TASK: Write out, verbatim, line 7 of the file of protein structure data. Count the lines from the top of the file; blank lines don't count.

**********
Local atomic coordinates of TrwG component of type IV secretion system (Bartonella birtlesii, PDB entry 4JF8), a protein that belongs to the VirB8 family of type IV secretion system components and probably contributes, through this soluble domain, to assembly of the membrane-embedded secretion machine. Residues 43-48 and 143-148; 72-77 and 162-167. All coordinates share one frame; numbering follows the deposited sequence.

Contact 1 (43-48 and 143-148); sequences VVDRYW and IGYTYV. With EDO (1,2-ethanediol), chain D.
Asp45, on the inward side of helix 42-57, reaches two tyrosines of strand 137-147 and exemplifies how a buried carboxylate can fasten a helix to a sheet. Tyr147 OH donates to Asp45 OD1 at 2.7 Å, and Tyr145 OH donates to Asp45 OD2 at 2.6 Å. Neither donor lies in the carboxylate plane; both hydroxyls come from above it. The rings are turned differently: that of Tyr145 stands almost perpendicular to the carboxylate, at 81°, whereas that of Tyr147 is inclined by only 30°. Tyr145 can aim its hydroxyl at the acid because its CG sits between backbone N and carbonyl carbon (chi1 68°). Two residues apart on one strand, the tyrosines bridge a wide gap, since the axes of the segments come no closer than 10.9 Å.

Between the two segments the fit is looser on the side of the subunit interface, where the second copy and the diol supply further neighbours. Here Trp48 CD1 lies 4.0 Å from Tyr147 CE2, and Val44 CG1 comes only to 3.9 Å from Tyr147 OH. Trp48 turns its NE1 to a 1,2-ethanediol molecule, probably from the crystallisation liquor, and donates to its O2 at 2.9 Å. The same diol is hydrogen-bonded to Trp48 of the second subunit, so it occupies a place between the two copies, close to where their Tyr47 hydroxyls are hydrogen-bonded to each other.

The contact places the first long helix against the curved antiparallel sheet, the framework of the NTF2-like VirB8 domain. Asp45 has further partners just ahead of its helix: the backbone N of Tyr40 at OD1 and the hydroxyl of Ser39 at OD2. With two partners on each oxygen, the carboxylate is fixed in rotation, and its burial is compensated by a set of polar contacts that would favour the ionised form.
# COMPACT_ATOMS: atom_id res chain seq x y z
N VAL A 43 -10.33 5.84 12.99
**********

N VAL A 43 -10.33 5.84 12.99